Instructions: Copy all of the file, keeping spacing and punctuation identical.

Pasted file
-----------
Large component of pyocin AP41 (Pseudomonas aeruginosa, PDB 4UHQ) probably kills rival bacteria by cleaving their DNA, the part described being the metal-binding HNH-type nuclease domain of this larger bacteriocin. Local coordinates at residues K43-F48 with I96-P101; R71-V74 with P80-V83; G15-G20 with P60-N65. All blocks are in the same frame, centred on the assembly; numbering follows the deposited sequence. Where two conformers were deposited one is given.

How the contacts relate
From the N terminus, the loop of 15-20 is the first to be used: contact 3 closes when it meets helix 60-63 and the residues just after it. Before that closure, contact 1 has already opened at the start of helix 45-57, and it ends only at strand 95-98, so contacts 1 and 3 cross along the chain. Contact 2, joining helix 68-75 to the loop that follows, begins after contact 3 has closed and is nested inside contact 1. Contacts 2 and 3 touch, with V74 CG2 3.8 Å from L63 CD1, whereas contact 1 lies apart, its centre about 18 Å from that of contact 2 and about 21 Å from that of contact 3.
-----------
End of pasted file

Large component of pyocin AP41 (Pseudomonas aeruginosa, PDB 4UHQ) probably kills rival bacteria by cleaving their DNA, the part described being the metal-binding HNH-type nuclease domain of this larger bacteriocin. Local coordinates at residues K43-F48 with I96-P101; R71-V74 with P80-V83; G15-G20 with P60-N65. All blocks are in the same frame, centred on the assembly; numbering follows the deposited sequence. Where two conformers were deposited one is given.

How the contacts relate
From the N terminus, the loop of 15-20 is the first to be used: contact 3 closes when it meets helix 60-63 and the residues just after it. Before that closure, contact 1 has already opened at the start of helix 45-57, and it ends only at strand 95-98, so contacts 1 and 3 cross along the chain. Contact 2, joining helix 68-75 to the loop that follows, begins after contact 3 has closed and is nested inside contact 1. Contacts 2 and 3 touch, with V74 CG2 3.8 Å from L63 CD1, whereas contact 1 lies apart, its centre about 18 Å from that of contact 2 and about 21 Å from that of contact 3.